According to the Jerusalem typikon, Saint Gerasimos was commemorated on March 4th, while some manuscripts list him under March 5th which was the actual day on which the Saint reposed, but those who followed the Studite typikon celebrated him on March 20th. When the Jerusalem typikon was favored over the Studite typikon, the feast of Saint Gerasimos was established on March 4th.

Biographical details come to us from Cyril of Scythopolis and John Moschos, however his complete life was probably not compiled until the seventh century, likely by Saint Sophronios of Jerusalem, who was a companion of John Moschos. He also wrote the life of Saint Mary of Egypt, which also speaks of the Monastery of Saint Gerasimos in her time as well as contains a  miraculous story with a lion at the end of her life.

Images of Saint Gerasimos of Jordan are unknown until the 12th century. The earliest known image is a fresco in the Cathedral of the Nativity of the Theotokos in Novgorod at Saint Anthony's Monastery which dates to around 1125. From the beginning of the 14th century, the life cycle of Saint Gerasimos began to be depicted. The earliest is in the Church of Saint Nicholas Orphanos in Thessaloniki and dates to 1309-1319.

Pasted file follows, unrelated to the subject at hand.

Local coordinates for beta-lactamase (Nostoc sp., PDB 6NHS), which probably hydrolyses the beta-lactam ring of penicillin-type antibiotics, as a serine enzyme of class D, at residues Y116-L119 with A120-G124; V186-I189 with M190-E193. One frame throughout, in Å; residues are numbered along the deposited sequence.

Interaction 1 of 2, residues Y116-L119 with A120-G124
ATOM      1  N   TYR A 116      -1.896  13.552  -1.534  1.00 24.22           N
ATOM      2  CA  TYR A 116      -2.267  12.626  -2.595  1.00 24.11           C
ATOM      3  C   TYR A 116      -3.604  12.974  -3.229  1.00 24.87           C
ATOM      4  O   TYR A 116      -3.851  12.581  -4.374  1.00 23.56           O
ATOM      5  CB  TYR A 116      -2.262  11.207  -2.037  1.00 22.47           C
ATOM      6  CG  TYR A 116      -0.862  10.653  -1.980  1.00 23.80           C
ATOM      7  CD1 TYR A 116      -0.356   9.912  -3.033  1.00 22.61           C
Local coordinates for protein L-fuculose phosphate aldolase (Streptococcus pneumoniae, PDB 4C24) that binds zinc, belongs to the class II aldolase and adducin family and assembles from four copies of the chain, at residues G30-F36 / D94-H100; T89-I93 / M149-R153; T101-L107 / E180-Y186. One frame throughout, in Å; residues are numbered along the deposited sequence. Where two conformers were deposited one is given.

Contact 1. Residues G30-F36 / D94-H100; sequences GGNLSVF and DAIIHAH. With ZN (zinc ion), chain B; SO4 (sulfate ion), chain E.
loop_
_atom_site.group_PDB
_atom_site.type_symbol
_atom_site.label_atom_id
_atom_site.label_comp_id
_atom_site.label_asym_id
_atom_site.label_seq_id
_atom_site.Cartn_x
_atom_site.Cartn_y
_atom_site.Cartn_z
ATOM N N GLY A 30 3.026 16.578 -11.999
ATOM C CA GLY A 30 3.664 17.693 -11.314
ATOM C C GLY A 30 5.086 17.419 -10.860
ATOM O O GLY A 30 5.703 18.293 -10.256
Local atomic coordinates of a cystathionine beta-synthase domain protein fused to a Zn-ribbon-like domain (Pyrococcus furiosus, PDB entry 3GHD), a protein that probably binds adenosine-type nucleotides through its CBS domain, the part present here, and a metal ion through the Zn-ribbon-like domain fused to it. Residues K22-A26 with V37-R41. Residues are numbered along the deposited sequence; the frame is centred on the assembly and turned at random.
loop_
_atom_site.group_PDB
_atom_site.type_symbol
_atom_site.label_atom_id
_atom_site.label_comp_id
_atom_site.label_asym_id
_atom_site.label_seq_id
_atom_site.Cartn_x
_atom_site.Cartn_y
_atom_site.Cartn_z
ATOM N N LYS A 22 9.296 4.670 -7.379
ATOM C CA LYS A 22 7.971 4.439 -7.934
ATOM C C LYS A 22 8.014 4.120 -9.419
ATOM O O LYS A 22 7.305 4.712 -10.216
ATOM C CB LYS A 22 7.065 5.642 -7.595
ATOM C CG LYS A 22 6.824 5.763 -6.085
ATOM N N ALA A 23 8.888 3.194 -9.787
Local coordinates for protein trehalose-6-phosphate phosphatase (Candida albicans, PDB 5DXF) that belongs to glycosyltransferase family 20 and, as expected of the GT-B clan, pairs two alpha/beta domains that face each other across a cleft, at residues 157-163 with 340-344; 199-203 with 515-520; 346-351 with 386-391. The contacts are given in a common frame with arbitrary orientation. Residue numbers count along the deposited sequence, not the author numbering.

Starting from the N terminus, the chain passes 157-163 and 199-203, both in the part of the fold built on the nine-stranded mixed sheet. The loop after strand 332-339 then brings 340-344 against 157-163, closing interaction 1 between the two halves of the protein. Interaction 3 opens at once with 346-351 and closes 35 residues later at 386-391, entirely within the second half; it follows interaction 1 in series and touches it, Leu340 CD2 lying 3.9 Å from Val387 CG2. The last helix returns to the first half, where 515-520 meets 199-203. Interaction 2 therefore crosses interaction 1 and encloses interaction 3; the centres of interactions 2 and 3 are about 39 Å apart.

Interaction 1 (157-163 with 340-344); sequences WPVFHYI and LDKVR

In the West, Saint Gerasimos of Jordan is sometimes confused with Saint Jerome, whose name in Latin is Geronimus, and thus Saint Jerome is often depicted in Western art with a lion. Roman Catholics commemorate Saint Gerasimos of Jordan on March 5th.

The Greek Orthodox Monastery of Saint Gerasimos in Deir Hajla near Jericho commemorates Saint Gerasimos, whose lavra was nearby. Initially, the original Lavra of Saint Gerasimos of Jordan was located 1.5 km from the Jordan River, but became abandoned. The present Monastery of Saint Gerasimos is located 3.5 km from the Jordan, and until the 13th century it was called the Monastery of Kalamon, but then renamed to that of Saint Gerasimos. The history of the monastery is also linked to another Christian tradition: Joseph, Mary and the infant Christ were said to have found refuge in a cave here during their flight from Herod the Great. An underground chapel was built on the spot where it is believed they spent the night. The Mother of God called it a "good abode", and thus it received the name Kalamon.